The Spallation Neutron Source (SNS) is a second generation pulsed neutron source (1.5 MW) and is presently in the sixth year of a seven-year construction cycle at Oak Ridge National Laboratory. The operation of the facility will begin in 2006. The most stringent requirement for the SNS accelerator complex is to allow hands-on maintenance. Operational experiences show that the most losses occur in the injection and extraction. SNS accumulator ring injection and extraction has been design with grate care to reduce uncontrolled losses. Injection systems consist of fast programmable kicker magnets and DC dump magnets to paint the beam in transverse phase space. Extraction systems consist of fast kicker magnets and a Lamberton magnet to extract beam in single turn. Paper will discuss design, construction and testing of these devices.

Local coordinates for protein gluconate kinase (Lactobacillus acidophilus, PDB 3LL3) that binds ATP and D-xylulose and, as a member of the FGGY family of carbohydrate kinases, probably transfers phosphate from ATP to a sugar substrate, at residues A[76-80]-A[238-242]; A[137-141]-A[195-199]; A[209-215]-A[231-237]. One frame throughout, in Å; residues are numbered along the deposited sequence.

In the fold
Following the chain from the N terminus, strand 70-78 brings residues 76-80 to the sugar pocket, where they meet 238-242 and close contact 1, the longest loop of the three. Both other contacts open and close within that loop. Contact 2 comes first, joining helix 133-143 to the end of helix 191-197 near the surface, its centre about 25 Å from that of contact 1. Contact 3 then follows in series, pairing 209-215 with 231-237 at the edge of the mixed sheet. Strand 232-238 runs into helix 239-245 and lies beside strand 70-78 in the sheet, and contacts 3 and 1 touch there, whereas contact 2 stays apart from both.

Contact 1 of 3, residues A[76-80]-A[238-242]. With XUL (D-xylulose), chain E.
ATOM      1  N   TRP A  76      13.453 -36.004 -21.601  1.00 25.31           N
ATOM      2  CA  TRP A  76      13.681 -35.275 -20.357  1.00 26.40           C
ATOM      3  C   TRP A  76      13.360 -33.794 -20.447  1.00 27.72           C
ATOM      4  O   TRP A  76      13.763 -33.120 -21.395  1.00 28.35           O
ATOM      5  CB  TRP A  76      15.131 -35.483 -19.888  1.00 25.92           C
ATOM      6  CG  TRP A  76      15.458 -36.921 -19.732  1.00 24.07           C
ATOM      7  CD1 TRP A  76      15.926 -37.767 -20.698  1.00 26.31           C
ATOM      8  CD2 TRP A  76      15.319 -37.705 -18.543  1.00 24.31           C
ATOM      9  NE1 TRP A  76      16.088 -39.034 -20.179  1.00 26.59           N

TOAA008 Progress and Status in SNS Magnet Measurements at ORNL 609
  • T. Hunter, SH. Heimsoth, DL. Lebon, RM. McBrien, J.-G. Wang
    ORNL, Oak Ridge, Tennessee
  Funding: SNS is managed by UT-Battelle, LLC, under contract DE-AC05-00OR22725 for the U.S. Department of Energy. SNS is a partnership of six national laboratories: Argonne, Brookhaven, Jefferson, Lawrence Berkeley, Los Alamos, and Oak Ridge.